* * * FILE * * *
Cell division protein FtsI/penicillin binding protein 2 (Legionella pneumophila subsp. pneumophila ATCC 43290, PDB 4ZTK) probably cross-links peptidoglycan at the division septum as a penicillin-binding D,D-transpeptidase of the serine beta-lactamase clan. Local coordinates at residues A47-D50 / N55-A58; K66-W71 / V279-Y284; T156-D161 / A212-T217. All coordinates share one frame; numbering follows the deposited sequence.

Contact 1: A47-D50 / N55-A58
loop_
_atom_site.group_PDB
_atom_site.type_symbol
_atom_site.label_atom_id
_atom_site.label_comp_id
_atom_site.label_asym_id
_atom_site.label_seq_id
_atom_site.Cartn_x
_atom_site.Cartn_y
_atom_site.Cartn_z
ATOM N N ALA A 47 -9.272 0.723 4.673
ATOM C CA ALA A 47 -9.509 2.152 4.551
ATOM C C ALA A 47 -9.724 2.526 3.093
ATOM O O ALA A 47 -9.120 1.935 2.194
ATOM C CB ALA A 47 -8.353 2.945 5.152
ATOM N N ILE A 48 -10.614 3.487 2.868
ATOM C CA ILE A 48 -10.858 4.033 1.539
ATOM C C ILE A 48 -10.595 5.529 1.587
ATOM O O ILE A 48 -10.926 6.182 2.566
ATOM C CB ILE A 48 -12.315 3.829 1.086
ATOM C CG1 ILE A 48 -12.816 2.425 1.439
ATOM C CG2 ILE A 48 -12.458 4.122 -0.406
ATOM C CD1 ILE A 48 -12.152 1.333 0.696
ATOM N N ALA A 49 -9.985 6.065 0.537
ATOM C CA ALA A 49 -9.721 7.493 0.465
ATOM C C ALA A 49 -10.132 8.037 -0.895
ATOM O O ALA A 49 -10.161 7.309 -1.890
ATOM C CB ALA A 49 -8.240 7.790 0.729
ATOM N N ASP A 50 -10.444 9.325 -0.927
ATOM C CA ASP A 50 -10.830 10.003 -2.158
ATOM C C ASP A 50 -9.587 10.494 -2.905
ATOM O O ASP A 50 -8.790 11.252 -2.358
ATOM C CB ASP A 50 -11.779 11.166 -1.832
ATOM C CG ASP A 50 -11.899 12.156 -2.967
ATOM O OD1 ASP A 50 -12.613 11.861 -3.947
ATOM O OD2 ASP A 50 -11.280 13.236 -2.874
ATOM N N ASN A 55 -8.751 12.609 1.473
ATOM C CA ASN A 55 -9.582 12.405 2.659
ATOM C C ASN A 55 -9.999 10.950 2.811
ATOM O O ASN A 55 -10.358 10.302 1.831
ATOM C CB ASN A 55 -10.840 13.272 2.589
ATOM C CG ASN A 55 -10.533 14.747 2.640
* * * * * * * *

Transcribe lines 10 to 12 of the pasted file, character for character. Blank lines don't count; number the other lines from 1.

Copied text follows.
_atom_site.Cartn_x
_atom_site.Cartn_y
_atom_site.Cartn_z